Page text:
If the office decides Ryanair’s shareholding results in a realistic prospect of a substantial lessening of competition, then it will pass the matter on to the Competition Commission.
The commission could ultimately force Ryanair to sell some or all of its 29.8% holding in Aer Lingus, if it deems the holding is likely to result in less competition.
Aer Lingus has welcomed the decision of the court to allow the investigation to go ahead. A spokesperson for the airline said the decision that the OFT was not out of time to investigate Ryanair’s stake in Aer Lingus was good for consumers and shareholders.
“The Supreme Court’s decision brings to an end Ryanair’s challenge to the validity of the OFT’s decision to commence its investigation into Ryanair’s minority shareholding in September 2010. The OFT can now proceed swiftly to complete its investigation into Ryanair’s shareholding which is contrary to the interests of consumers and the majority of Aer Lingus’s shareholders,” the airline’s spokesperson said.
Christoph Mueller, Aer Lingus chief executive, has previously described the situation as unacceptable and even anti-competitive.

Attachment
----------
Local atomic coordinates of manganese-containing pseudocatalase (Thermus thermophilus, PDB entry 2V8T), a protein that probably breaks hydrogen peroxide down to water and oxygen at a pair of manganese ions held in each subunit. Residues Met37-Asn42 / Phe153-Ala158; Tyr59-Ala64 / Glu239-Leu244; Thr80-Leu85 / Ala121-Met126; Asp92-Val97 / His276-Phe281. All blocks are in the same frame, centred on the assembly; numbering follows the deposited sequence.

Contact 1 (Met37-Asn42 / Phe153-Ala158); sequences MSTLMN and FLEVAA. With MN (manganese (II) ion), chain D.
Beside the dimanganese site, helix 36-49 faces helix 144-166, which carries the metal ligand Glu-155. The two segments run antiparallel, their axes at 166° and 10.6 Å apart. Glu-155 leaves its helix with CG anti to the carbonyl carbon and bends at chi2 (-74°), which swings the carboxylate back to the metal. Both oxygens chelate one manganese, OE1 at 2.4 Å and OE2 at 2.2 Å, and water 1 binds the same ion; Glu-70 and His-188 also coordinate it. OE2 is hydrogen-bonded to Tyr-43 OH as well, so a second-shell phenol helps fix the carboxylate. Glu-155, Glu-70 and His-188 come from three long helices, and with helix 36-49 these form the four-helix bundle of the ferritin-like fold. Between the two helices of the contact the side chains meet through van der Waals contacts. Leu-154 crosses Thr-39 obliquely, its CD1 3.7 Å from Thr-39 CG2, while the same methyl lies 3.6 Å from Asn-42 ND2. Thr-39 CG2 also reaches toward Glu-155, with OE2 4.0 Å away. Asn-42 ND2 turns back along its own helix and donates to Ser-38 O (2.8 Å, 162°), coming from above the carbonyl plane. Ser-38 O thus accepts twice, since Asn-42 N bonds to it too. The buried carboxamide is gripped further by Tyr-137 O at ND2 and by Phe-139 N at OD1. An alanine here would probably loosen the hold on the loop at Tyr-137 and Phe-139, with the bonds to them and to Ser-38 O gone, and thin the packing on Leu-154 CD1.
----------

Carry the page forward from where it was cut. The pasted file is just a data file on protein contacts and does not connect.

“It is unacceptable that our principal competitor has been allowed to remain as a significant shareholder on our share register even though the European Commission blocked their hostile takeover almost five years ago. This intolerable situation cannot be allowed to continue,” he said.
Ryanair has said that there is no reason why it should be forced to sell any of its share in Aer Lingus. Its holding in the airline has previously been probed by the EU Competition Commission in 2007.
It found Ryanair has neither de facto or de jure control in Aer Lingus and concluded they could not be forced to sell down their holdings.
Ryanair’s Stephen McNamara said the OFT probe would achieve little more than wasting money.
“Since Aer Lingus has spent six years ignoring Ryanair’s shareholding, this UK OFT investigation is yet another bureaucratic waste of UK taxpayers’ funds and resources,” he said.